iOSOpenDev tool offers new possibilities for creating jailbreak tweaks for iPhone and iPad. The utility allows the developers to create third-party apps using Xcode package. The Xcode is originally utilized for creating official iOS and Mac OS X applications but was also used as a core of iOSOpenDev. The community of Cydia developers created tweaks and software for jailbroken devices for years and used to be at the Cydia developers Olympus. There was only small portion of guides on the net and only the most talented and experienced developers could release tweaks for Cydia that worked fine with iOS. iOSOpenDev release changed the whole picture pretty much as the new installer includes Xcode templates that allow developing of jailbreak tools in familiar and comfortable environment.READ MORE +
Tired of your iPhone’s look and want to change it immediately? There are bunch of iPhone hacks for that! One of the awesome things you can do is to install a custom font hack on your iPhone. Probably you’ve already read some documents or blogs describing how to use custom fonts and added some info to .plist but nothing worked? Attempted to use them both in code and in Interface Builder but still no luck?
I had the same problems with installing iPhone custom fonts but managed to solve them. Actually, to do that you just have to grab some zipped fonts, unzip them. If by unzipping font files are 0 kb try StuffIt Expander for unzipping. After successfully unzipping them you will be able to install those fonts into Font Book of your iDevice.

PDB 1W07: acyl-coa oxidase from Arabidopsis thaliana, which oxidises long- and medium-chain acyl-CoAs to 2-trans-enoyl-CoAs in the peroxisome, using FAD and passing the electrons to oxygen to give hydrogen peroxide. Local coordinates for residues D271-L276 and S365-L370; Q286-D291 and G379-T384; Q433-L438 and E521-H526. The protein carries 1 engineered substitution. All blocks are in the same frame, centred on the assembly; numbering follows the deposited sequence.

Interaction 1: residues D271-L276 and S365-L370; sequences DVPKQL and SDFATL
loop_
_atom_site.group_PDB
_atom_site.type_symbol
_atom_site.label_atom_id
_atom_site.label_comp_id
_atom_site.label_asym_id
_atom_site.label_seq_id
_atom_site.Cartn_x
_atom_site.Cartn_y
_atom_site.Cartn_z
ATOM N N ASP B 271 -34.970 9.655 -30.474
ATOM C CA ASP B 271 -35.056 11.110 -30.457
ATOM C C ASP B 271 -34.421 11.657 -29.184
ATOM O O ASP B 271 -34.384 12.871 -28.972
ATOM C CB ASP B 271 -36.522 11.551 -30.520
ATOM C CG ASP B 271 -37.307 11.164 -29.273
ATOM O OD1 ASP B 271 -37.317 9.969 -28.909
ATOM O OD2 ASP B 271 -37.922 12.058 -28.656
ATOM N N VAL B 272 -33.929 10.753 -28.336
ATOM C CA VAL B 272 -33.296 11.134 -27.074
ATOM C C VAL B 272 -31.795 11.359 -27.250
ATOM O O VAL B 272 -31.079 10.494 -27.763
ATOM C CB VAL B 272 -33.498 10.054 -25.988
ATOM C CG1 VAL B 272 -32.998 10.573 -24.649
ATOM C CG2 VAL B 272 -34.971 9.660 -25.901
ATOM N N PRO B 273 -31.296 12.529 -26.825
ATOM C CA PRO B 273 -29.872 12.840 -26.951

Here are the steps how to install iPhone custom fonts:
1. You will need to convert the font by using Fondu (http://fondu.sourceforge.net/)
2. After installing Fondu run the Rosetta install (here’s a Snow Leopard how to: http://www.macobserver.com/tmo/article/snow_leopard_installing_rosetta/)
3. Run terminal and choose the directory where the font lies. Type fondu %font name%. You will get the message asking if you want to save the font. Choose Yes.
4. Now open XCode, add pfb into your project. After that go to info.plist and add a file to UIAppFonts (together with .pfb extension)
I performed the test in the UITableViewCell. cell.textLabel.font = [UIFont fontWithName:@”[font file]” size:30]; // do not include .pfb extension.
The font displays just fine. It could require a .ttf file but on the test .pfb also looked just fine. Everything should work fine. If not – please comment.
Additionally: when adding UIAppFonts .plist array as described above there’s a possibility (try to use it) of adding a breakpoint to your appDidFinishLaunchingWithOptions. At the console type in:
po [UIFont familyNames]
It brings you a full list of all the installed fonts so you can search for your font family name. After this copy that and paste into this snippet:
po [UIFont fontNamesForFamilyName:@”familyname”]
That should get your the font name you reference inside your code. Follow our iPhone news to find out more.READ MORE +